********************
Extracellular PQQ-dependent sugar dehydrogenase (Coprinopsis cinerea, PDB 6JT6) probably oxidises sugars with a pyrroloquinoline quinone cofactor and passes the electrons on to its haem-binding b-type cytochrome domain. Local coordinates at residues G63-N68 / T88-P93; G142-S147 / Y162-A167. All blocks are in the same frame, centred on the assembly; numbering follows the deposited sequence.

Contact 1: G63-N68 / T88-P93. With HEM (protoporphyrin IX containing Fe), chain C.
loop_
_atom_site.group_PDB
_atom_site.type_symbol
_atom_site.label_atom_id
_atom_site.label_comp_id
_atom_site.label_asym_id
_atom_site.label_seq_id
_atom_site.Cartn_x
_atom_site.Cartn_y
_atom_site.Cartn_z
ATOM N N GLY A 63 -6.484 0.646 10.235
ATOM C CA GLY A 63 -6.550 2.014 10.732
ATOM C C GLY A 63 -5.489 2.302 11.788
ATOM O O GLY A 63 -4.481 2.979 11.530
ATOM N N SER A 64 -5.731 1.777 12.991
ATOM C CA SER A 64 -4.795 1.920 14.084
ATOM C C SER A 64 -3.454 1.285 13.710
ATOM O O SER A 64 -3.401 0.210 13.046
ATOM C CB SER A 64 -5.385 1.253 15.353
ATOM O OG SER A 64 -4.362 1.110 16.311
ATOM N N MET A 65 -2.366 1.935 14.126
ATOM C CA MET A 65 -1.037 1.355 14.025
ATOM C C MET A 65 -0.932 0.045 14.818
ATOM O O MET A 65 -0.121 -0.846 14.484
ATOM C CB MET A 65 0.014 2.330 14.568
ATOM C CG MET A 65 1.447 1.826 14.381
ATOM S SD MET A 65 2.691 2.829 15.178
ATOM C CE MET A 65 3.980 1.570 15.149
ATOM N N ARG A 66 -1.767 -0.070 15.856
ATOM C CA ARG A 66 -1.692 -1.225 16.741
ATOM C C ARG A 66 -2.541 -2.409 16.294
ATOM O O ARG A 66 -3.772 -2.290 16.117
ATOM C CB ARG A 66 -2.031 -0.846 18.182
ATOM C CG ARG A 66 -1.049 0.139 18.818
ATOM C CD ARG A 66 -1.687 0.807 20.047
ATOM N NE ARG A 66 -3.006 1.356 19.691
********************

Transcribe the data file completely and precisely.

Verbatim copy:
Extracellular PQQ-dependent sugar dehydrogenase (Coprinopsis cinerea, PDB 6JT6) probably oxidises sugars with a pyrroloquinoline quinone cofactor and passes the electrons on to its haem-binding b-type cytochrome domain. Local coordinates at residues G63-N68 / T88-P93; G142-S147 / Y162-A167. All blocks are in the same frame, centred on the assembly; numbering follows the deposited sequence.

Contact 1: G63-N68 / T88-P93. With HEM (protoporphyrin IX containing Fe), chain C.
loop_
_atom_site.group_PDB
_atom_site.type_symbol
_atom_site.label_atom_id
_atom_site.label_comp_id
_atom_site.label_asym_id
_atom_site.label_seq_id
_atom_site.Cartn_x
_atom_site.Cartn_y
_atom_site.Cartn_z
ATOM N N GLY A 63 -6.484 0.646 10.235
ATOM C CA GLY A 63 -6.550 2.014 10.732
ATOM C C GLY A 63 -5.489 2.302 11.788
ATOM O O GLY A 63 -4.481 2.979 11.530
ATOM N N SER A 64 -5.731 1.777 12.991
ATOM C CA SER A 64 -4.795 1.920 14.084
ATOM C C SER A 64 -3.454 1.285 13.710
ATOM O O SER A 64 -3.401 0.210 13.046
ATOM C CB SER A 64 -5.385 1.253 15.353
ATOM O OG SER A 64 -4.362 1.110 16.311
ATOM N N MET A 65 -2.366 1.935 14.126
ATOM C CA MET A 65 -1.037 1.355 14.025
ATOM C C MET A 65 -0.932 0.045 14.818
ATOM O O MET A 65 -0.121 -0.846 14.484
ATOM C CB MET A 65 0.014 2.330 14.568
ATOM C CG MET A 65 1.447 1.826 14.381
ATOM S SD MET A 65 2.691 2.829 15.178
ATOM C CE MET A 65 3.980 1.570 15.149
ATOM N N ARG A 66 -1.767 -0.070 15.856
ATOM C CA ARG A 66 -1.692 -1.225 16.741
ATOM C C ARG A 66 -2.541 -2.409 16.294
ATOM O O ARG A 66 -3.772 -2.290 16.117
ATOM C CB ARG A 66 -2.031 -0.846 18.182
ATOM C CG ARG A 66 -1.049 0.139 18.818
ATOM C CD ARG A 66 -1.687 0.807 20.047
ATOM N NE ARG A 66 -3.006 1.356 19.691